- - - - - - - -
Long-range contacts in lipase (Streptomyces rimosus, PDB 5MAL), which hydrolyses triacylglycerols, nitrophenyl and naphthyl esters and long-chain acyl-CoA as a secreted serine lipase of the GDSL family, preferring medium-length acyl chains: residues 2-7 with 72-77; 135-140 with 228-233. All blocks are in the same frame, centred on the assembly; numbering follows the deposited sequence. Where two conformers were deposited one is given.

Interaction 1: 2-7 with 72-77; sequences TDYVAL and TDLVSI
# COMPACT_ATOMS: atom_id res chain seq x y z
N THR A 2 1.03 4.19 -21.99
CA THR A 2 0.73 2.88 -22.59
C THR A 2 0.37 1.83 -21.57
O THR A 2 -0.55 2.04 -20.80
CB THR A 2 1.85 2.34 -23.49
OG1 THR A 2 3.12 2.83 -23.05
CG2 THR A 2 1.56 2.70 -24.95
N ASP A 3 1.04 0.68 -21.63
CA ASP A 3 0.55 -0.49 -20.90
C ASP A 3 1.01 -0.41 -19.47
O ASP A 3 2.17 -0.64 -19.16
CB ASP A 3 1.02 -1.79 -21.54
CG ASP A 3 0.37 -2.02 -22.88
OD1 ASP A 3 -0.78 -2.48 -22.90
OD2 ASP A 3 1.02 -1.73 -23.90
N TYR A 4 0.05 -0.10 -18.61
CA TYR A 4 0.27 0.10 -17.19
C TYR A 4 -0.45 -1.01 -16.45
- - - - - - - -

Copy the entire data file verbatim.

Long-range contacts in lipase (Streptomyces rimosus, PDB 5MAL), which hydrolyses triacylglycerols, nitrophenyl and naphthyl esters and long-chain acyl-CoA as a secreted serine lipase of the GDSL family, preferring medium-length acyl chains: residues 2-7 with 72-77; 135-140 with 228-233. All blocks are in the same frame, centred on the assembly; numbering follows the deposited sequence. Where two conformers were deposited one is given.

Interaction 1: 2-7 with 72-77; sequences TDYVAL and TDLVSI
# COMPACT_ATOMS: atom_id res chain seq x y z
N THR A 2 1.03 4.19 -21.99
CA THR A 2 0.73 2.88 -22.59
C THR A 2 0.37 1.83 -21.57
O THR A 2 -0.55 2.04 -20.80
CB THR A 2 1.85 2.34 -23.49
OG1 THR A 2 3.12 2.83 -23.05
CG2 THR A 2 1.56 2.70 -24.95
N ASP A 3 1.04 0.68 -21.63
CA ASP A 3 0.55 -0.49 -20.90
C ASP A 3 1.01 -0.41 -19.47
O ASP A 3 2.17 -0.64 -19.16
CB ASP A 3 1.02 -1.79 -21.54
CG ASP A 3 0.37 -2.02 -22.88
OD1 ASP A 3 -0.78 -2.48 -22.90
OD2 ASP A 3 1.02 -1.73 -23.90
N TYR A 4 0.05 -0.10 -18.61
CA TYR A 4 0.27 0.10 -17.19
C TYR A 4 -0.45 -1.01 -16.45